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Environmentally Damaging Export Credit Agencies Under Microscope
Jul 25 (IPS) p Non-governmental groups have given the nod to a proposal
by the Group of 8 industrialised nations to spearhead the enforcement
of common environmental standards for export credit agencies.
They operate under no common environmental standards, and have often been accused of harmful investments at a time when international financial institutions such as the World Bank are increasingly being held accountable for their lending policies.
A proposal last year by the Organisation of Economic Co-operation and Development (OECD) countries to have ECAs conform to common environmental standards has been bogged down by delays and accusations of lack of transparency and interference by some nations.
''Most ECAs continue to operate without any environmental standards and in almost total secrecy,'' says Bruce Rich of the Environmental Defense International, an environmental watchdog.
''ECAs are responsible for funding notorious projects like the Three Gorges Dam in China and the Ilisu Dam in Turkey that others refuse to fund on environmental grounds.''
The Group of 8 met last week at the heads of state summit in Okinawa, Japan. At the behest of the Clinton Administration they agreed to use the G-8 forum to strengthen environmental protection worldwide and for the first time, to draw experience from institutions such as the World Bank to guide their work.
''Leaders agreed that the G-8 would redouble its efforts and adopt common environmental guidelines for G-8 ECAs by the 2001 Summit,'' notes a statement released this week by the White House.
The United States is currently strengthening the environmental standards of its own ECAs, such as the US Export-Import Bank, to include greenhouse gas emission accounting and greater transparency in environmental impact assessment procedures.
Resistance to the G-8 move is expected to come from France and Germany, countries that have been accused of undermining the OECD process because of their histories in funding either large destructive dams and nuclear reactors or projects in tropical forests.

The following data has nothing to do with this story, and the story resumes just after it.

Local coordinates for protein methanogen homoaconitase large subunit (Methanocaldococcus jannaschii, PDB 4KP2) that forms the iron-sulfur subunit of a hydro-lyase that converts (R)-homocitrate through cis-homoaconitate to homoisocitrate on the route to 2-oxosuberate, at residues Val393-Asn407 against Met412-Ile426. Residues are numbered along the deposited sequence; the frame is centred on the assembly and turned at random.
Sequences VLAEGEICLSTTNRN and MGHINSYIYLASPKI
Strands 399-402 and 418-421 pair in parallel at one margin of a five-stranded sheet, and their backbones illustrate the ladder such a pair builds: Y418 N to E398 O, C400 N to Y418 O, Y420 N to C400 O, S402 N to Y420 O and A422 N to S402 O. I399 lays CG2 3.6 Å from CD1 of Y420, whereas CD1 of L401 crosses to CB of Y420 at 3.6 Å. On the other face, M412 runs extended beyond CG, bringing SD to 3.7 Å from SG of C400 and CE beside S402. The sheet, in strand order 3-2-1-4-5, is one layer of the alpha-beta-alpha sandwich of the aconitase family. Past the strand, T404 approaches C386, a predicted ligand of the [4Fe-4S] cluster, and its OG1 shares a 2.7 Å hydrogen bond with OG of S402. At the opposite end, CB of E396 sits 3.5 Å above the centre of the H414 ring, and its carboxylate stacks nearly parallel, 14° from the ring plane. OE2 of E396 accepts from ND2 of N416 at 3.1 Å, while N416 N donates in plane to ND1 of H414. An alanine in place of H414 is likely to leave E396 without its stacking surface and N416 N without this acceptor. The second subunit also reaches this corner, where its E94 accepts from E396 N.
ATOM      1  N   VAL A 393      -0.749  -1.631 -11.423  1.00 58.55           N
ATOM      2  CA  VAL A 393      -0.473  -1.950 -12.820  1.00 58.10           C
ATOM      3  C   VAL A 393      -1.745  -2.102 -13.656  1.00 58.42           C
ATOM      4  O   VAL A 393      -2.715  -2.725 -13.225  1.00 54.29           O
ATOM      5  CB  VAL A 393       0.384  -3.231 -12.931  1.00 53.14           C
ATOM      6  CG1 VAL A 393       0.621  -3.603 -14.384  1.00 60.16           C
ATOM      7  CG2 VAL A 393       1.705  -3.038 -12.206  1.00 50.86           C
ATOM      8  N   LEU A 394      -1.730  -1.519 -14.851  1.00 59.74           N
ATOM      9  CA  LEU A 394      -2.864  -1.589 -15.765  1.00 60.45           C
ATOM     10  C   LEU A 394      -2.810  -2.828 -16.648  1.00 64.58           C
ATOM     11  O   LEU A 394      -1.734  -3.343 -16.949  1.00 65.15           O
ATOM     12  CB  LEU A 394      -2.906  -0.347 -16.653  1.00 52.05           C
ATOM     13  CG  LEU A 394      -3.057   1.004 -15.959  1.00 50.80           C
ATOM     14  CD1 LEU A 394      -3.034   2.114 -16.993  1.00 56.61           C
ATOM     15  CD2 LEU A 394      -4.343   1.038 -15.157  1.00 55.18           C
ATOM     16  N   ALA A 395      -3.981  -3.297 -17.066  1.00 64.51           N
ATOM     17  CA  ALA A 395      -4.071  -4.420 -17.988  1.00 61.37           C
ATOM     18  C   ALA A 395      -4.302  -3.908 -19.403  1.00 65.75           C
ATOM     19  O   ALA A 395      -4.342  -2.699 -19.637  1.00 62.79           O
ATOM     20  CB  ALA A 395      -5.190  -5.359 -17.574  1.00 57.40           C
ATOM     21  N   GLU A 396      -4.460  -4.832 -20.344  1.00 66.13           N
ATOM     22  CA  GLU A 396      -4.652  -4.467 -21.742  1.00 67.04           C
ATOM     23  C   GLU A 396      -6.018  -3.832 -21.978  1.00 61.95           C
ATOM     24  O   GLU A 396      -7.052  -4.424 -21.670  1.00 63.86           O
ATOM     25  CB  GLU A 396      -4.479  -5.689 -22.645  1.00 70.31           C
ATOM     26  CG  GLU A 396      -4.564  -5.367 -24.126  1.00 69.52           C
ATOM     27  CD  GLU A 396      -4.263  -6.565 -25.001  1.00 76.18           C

At the G-8 summit, US proposals for a strong commitment to the environmental guidelines in the final communique were resisted by Germany.
John Sohn an international policy analyst at environmental NGO Friends of the Earth says environmentalists would like to see ECAs adopt guidelines that require them to list particular areas they will not invest in such as eco-systems of global importance. They should also adopt procedures for local consultations with affected communities in project areas, environmental impact assessments and targets to move away from investments in fossil fuels to cleaner sources of energy.
''This is definitely an important announcement,'' says Sohn. ''They have set themselves one year in which to deliver.''
A report produced by the World Resources Institute (WRI) in May notes that public finance from ECAs is fuelling climate changes because some 40 percent of the funding goes into fossil-fuel power generation, oil and gas development and energy-intensive manufacturing - including petrochemicals, transportation infrastructure and aircraft.
About 220 billion dollars out of 376 billion dollars of financial backing from ECAs in Europe, Japan, Canada and the United States went into energy-intensive projects in developing countries between 1994 and the first quarter of last year.
Many ECAs, including the US's Overseas Private Investment Corporation (OPIC), Germany's Hermes Kreditversicherung-AG, and the Export Development Corporation of Canada claim that their work generates wider social and economic benefits.
Because little is known about ECAs outside trade circles, very little public scrutiny has been placed on these institutions that fuel as much as 10 percent of world trade.
Larry Spinelli, spokesman for OPIC says his organisation is willing to support the G-8 effort to develop environmental guidelines as OPIC already operates under the standards used by the multi-lateral development banks, such as the World Bank, in its lending policies.
OPIC is currently being pressured to pull out of a 200 million dollar loan to the Enron/Shell Cuiaba gas pipeline that runs from Bolivia to Brazil because of the environmental impact the project has had on the area.
''US tax dollars should not be used for the destruction of pristine tropical forests,'' says Atossa Soltani, director of the California-based non-governmental group, Amazon Watch. ''Cancellation of this loan will send an important message to US companies who are needlessly destroying ecosystems of global importance.''
Spinelli says despite these criticisms, the Cuiaba pipeline programme was subjected to an unprecedented set of environmental and social evaluations as it is ''a project in an ecologically sensitive area.''
The board of
OPIC required a supplemental environmental impact study of the exact pipeline
route, but non-governmental groups charge that the pipeline cuts through
the largest intact area of Chiquitano Tropical Forest when less damaging
alternative routes could have been used. (END/IPS/EF/gm/da/00)
Selection of IPS features on Development, Environment and Human Rights issues.
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